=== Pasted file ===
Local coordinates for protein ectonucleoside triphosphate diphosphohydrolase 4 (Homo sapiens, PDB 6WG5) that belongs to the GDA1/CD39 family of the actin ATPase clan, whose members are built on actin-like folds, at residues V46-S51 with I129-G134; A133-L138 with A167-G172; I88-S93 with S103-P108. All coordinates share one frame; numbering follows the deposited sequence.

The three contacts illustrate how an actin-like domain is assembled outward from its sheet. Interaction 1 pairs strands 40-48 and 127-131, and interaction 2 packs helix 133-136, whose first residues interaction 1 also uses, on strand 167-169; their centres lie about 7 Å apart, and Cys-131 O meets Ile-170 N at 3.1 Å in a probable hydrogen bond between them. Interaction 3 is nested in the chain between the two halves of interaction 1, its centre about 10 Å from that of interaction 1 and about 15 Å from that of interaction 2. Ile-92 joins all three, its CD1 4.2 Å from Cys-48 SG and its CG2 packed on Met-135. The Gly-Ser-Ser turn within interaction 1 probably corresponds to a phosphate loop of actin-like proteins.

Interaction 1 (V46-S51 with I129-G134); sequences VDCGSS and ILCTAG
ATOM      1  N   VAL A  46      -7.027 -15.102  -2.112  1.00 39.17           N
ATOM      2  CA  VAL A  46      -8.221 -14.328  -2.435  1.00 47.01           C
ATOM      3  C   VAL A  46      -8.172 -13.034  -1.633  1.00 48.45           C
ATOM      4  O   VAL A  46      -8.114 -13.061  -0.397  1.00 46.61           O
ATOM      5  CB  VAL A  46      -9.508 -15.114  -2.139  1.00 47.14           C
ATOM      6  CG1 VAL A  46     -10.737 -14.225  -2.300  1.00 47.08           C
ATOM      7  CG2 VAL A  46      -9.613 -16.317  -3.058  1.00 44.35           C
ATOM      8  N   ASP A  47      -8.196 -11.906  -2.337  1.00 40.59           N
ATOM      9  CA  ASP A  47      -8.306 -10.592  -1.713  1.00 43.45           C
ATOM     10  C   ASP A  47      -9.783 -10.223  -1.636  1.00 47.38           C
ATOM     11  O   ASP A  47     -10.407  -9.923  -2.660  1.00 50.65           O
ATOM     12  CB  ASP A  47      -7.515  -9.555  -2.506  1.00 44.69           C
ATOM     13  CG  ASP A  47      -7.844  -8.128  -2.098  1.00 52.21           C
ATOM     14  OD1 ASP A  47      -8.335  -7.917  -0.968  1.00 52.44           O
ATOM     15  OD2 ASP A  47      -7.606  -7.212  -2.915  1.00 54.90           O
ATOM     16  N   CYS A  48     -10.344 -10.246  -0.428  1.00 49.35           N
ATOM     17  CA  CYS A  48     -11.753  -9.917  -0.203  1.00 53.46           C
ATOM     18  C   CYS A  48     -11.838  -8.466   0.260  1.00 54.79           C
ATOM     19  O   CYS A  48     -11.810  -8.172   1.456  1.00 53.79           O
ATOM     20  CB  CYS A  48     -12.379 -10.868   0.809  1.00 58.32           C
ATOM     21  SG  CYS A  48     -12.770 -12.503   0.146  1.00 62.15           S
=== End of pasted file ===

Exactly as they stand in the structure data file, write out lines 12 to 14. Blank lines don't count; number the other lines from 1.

ATOM      9  CA  ASP A  47      -8.306 -10.592  -1.713  1.00 43.45           C
ATOM     10  C   ASP A  47      -9.783 -10.223  -1.636  1.00 47.38           C
ATOM     11  O   ASP A  47     -10.407  -9.923  -2.660  1.00 50.65           O